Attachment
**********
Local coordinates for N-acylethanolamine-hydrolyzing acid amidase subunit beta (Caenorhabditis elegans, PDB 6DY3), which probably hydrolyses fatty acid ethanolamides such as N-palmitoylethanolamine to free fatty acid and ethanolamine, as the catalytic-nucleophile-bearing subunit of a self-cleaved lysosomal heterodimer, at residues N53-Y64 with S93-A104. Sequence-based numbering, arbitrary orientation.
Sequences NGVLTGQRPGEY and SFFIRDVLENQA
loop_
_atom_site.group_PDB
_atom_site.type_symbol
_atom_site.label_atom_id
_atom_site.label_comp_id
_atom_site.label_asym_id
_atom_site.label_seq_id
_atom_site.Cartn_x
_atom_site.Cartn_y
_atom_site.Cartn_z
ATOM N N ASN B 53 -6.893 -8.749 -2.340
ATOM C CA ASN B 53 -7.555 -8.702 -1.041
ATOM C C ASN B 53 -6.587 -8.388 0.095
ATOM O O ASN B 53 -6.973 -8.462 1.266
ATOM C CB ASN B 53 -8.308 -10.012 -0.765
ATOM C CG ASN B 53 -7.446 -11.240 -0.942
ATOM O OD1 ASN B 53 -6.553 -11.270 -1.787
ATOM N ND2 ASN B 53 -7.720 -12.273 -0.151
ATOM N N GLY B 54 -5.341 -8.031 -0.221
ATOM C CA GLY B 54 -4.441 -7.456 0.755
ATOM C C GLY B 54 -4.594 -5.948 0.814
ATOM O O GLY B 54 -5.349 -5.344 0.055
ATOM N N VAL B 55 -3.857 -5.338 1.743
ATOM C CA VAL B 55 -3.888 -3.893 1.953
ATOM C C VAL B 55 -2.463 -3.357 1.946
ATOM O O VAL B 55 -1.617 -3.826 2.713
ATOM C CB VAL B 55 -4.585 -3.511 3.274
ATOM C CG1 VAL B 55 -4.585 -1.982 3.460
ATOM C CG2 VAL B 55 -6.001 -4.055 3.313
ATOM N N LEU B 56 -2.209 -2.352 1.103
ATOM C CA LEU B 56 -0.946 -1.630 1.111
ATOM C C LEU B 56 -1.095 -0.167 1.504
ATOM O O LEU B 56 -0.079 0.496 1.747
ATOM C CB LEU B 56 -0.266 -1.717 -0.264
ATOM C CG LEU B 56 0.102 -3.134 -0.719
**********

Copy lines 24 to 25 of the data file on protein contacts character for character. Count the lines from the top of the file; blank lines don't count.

ATOM O O GLY B 54 -5.349 -5.344 0.055
ATOM N N VAL B 55 -3.857 -5.338 1.743